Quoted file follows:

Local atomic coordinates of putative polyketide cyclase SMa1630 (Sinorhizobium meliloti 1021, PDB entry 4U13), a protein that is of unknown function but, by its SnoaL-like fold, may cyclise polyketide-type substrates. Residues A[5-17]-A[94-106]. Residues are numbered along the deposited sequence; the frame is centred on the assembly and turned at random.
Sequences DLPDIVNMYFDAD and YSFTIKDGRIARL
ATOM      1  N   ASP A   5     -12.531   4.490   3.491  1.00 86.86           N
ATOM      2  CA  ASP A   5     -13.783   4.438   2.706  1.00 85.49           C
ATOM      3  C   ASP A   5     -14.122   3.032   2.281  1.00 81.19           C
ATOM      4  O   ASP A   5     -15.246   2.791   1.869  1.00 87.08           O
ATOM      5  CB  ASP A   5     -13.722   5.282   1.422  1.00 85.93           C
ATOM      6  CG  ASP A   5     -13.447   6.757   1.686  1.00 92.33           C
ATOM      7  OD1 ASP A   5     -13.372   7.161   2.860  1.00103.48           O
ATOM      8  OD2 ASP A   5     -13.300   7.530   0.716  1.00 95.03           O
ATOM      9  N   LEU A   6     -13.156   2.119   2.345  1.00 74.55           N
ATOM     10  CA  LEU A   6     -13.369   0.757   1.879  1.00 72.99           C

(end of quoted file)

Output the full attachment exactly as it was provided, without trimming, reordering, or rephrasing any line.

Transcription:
Local atomic coordinates of putative polyketide cyclase SMa1630 (Sinorhizobium meliloti 1021, PDB entry 4U13), a protein that is of unknown function but, by its SnoaL-like fold, may cyclise polyketide-type substrates. Residues A[5-17]-A[94-106]. Residues are numbered along the deposited sequence; the frame is centred on the assembly and turned at random.
Sequences DLPDIVNMYFDAD and YSFTIKDGRIARL
ATOM      1  N   ASP A   5     -12.531   4.490   3.491  1.00 86.86           N
ATOM      2  CA  ASP A   5     -13.783   4.438   2.706  1.00 85.49           C
ATOM      3  C   ASP A   5     -14.122   3.032   2.281  1.00 81.19           C
ATOM      4  O   ASP A   5     -15.246   2.791   1.869  1.00 87.08           O
ATOM      5  CB  ASP A   5     -13.722   5.282   1.422  1.00 85.93           C
ATOM      6  CG  ASP A   5     -13.447   6.757   1.686  1.00 92.33           C
ATOM      7  OD1 ASP A   5     -13.372   7.161   2.860  1.00103.48           O
ATOM      8  OD2 ASP A   5     -13.300   7.530   0.716  1.00 95.03           O
ATOM      9  N   LEU A   6     -13.156   2.119   2.345  1.00 74.55           N
ATOM     10  CA  LEU A   6     -13.369   0.757   1.879  1.00 72.99           C